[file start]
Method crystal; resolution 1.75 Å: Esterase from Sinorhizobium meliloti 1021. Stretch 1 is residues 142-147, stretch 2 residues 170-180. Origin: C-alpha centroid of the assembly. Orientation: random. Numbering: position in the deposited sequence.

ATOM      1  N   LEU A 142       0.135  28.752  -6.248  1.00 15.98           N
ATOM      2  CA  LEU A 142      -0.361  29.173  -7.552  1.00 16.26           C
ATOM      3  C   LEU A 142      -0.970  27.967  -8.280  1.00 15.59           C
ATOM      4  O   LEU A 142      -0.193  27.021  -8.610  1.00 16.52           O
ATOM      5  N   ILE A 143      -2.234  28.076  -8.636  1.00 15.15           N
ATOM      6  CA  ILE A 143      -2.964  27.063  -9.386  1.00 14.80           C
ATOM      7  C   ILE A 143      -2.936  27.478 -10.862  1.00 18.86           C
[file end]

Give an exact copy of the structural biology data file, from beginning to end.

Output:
Method crystal; resolution 1.75 Å: Esterase from Sinorhizobium meliloti 1021. Stretch 1 is residues 142-147, stretch 2 residues 170-180. Origin: C-alpha centroid of the assembly. Orientation: random. Numbering: position in the deposited sequence.

ATOM      1  N   LEU A 142       0.135  28.752  -6.248  1.00 15.98           N
ATOM      2  CA  LEU A 142      -0.361  29.173  -7.552  1.00 16.26           C
ATOM      3  C   LEU A 142      -0.970  27.967  -8.280  1.00 15.59           C
ATOM      4  O   LEU A 142      -0.193  27.021  -8.610  1.00 16.52           O
ATOM      5  N   ILE A 143      -2.234  28.076  -8.636  1.00 15.15           N
ATOM      6  CA  ILE A 143      -2.964  27.063  -9.386  1.00 14.80           C
ATOM      7  C   ILE A 143      -2.936  27.478 -10.862  1.00 18.86           C